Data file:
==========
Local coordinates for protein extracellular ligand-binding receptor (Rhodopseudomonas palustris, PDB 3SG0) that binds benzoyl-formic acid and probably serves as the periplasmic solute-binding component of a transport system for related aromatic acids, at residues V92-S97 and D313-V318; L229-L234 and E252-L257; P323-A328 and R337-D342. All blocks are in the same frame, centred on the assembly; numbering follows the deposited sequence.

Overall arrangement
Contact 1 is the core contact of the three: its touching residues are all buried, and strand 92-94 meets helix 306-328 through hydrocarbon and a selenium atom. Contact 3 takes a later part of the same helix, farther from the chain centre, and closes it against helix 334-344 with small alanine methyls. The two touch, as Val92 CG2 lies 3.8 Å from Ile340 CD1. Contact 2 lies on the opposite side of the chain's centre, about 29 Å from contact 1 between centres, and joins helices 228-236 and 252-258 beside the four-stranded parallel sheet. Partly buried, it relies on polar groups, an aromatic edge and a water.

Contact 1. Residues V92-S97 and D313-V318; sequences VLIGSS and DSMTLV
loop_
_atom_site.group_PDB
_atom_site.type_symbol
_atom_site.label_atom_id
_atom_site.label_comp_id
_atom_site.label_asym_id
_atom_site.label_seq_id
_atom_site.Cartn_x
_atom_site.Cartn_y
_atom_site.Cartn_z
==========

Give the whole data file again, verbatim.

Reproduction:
Local coordinates for protein extracellular ligand-binding receptor (Rhodopseudomonas palustris, PDB 3SG0) that binds benzoyl-formic acid and probably serves as the periplasmic solute-binding component of a transport system for related aromatic acids, at residues V92-S97 and D313-V318; L229-L234 and E252-L257; P323-A328 and R337-D342. All blocks are in the same frame, centred on the assembly; numbering follows the deposited sequence.

Overall arrangement
Contact 1 is the core contact of the three: its touching residues are all buried, and strand 92-94 meets helix 306-328 through hydrocarbon and a selenium atom. Contact 3 takes a later part of the same helix, farther from the chain centre, and closes it against helix 334-344 with small alanine methyls. The two touch, as Val92 CG2 lies 3.8 Å from Ile340 CD1. Contact 2 lies on the opposite side of the chain's centre, about 29 Å from contact 1 between centres, and joins helices 228-236 and 252-258 beside the four-stranded parallel sheet. Partly buried, it relies on polar groups, an aromatic edge and a water.

Contact 1. Residues V92-S97 and D313-V318; sequences VLIGSS and DSMTLV
loop_
_atom_site.group_PDB
_atom_site.type_symbol
_atom_site.label_atom_id
_atom_site.label_comp_id
_atom_site.label_asym_id
_atom_site.label_seq_id
_atom_site.Cartn_x
_atom_site.Cartn_y
_atom_site.Cartn_z